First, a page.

- Sea to Summit biodegradable Wilderness Wipes (3x packs of 12 between two of us)
- Sea to Summit Wilderness Wash with Citronella (40ml)
- Mooncup because I’m a woman and haven’t reached menopause (yeah, sucks when you’re in the remote Arctic). To combine with 2x pairs of Thinx period pants mentioned in clothing section.
- Things you probably shouldn’t copy me on, especially if you’re an ultralight backpacker. If you’re foolish enough to bring skincare products, remember to not get them anywhere near water sources (if my tent was 200 feet from water, I normally dug a hole next to it and put my washing water and toothpaste in there).
- Face cleanser. I know that leaving suncream on my skin at the end of the day is a bad plan.
- Life Systems Pocket First Aid Kit. Also with a few extras added:
Electronics & miscellaneous
- Phone with Greenland GPS (iOS / Android) and Garmin apps downloaded.
- Garmin inReach Mini with Expedition subscription for the month.
- Kindle Paperwhite. I read these books on it during my trip:
- The Sun Is a Compass: A 4,000-Mile Journey into the Alaskan Wilds by Caroline Van Hemert. “For fans of Cheryl Strayed, the gripping story of a biologist’s human-powered journey from the Pacific Northwest to the Arctic to rediscover her love of birds, nature, and adventure.” I adored this book.
- Paddling North: A Solo Adventure Along the Inside Passage by Audrey Sutherland. “In a memoir remarkable for its quiet confidence and acute natural observation, the author begins with her decision, at age 60, to undertake a solo, summer-long voyage along the southeast coast of Alaska in an inflatable kayak.”
- Americanah by Chimamanda Ngozi Adichie. “From one of the world’s great contemporary writers comes the story of two Nigerians making their way in the U.S. and the UK, raising universal questions of race and belonging, the overseas experience for the African diaspora, and the search for identity and a home.” —Barack Obama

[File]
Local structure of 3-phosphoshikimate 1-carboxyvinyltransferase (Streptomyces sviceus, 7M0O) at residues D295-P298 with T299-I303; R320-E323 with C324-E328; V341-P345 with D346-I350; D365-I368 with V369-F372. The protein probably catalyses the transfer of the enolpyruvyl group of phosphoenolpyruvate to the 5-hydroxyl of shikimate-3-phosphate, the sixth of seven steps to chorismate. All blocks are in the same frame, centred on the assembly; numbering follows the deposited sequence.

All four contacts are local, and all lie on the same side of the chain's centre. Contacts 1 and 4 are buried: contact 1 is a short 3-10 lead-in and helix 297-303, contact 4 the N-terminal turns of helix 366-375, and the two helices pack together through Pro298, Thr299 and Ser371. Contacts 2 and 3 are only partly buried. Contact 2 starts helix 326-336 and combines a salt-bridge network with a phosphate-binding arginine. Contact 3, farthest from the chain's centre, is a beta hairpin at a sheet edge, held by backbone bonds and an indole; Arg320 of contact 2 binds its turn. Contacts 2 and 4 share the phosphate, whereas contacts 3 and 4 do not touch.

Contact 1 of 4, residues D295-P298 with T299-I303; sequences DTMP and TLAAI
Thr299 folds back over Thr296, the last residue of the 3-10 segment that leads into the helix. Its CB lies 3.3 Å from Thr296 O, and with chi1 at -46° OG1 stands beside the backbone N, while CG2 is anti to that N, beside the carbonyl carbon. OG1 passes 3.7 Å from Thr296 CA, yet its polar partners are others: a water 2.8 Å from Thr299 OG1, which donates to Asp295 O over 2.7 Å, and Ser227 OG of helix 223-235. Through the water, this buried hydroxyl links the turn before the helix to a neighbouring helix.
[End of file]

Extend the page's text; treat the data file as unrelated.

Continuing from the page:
- The Last American Man by Elizabeth Gilbert. “Acclaimed author and journalist Elizabeth Gilbert explores the fascinating true story of Eustace Conway. In 1977, at the age of seventeen, Conway left his family’s comfortable suburban home to move to the Appalachian Mountains. For more than two decades he has lived there, making fire with sticks, wearing skins from animals he has trapped, and trying to convince Americans to give up their materialistic lifestyles and return with him back to nature…”
- In Search of Silence by Poorna Bell. “A powerful memoir about love, loss, and rebuilding a life on new ground. After her husband Rob took his own life, Poorna Bell works towards choosing what she does and doesn’t want from society. Cutting across the remote landscapes in India, New Zealand and Britain, Poorna questions why we seek other people to fix what’s inside of us – and builds her own authentic healing pathway instead.”
- Thin notebook from Paperchase and favourite pen.
- The trusty whistle that I was given as a sixteen-year-old and have never ever used. Back then it was marketed as the loudest whistle in the world. Maybe it would help in case of musk ox attack?
- Nikon D3300 camera with 10-20mm Sigma wide-angle lens and 55-300mm zoom lens (really heavy, but I wanted to take wildlife photos). A lot of weight (over 1.5kg) was for my camera stuff, but that was one of my non-negotiables.
- USB Nikon camera charger to charge up batteries with power pack ->
- Anker power bank (heavy at 356g, but charges everything several times)
- Cables for phone and other electronics (my InReach, camera charger, and Kindle all used the same)
- UK and EU plugs with USB adapter to charge electronics
- Ziplock bags to keep passport, a couple credit/debit cards, cash, electronics etc relatively dry. I also read someone say you can use these to create a portable leave-no-trace washing machine.
Phew. That’s it!
Read my other posts about the Arctic Circle Trail:
- 10 days hiking the Arctic Circle Trail in Greenland, one of the most remote and stunning treks in the world
- What I wish I knew before hiking the Arctic Circle Trail (and what I found out)
- Getting the ferry up the west coast of Greenland from Sisimiut to Ilulissat after the Arctic Circle Trail
- Waking up to icebergs in one of Ilimanaq Lodge’s solar-powered A-frame cabins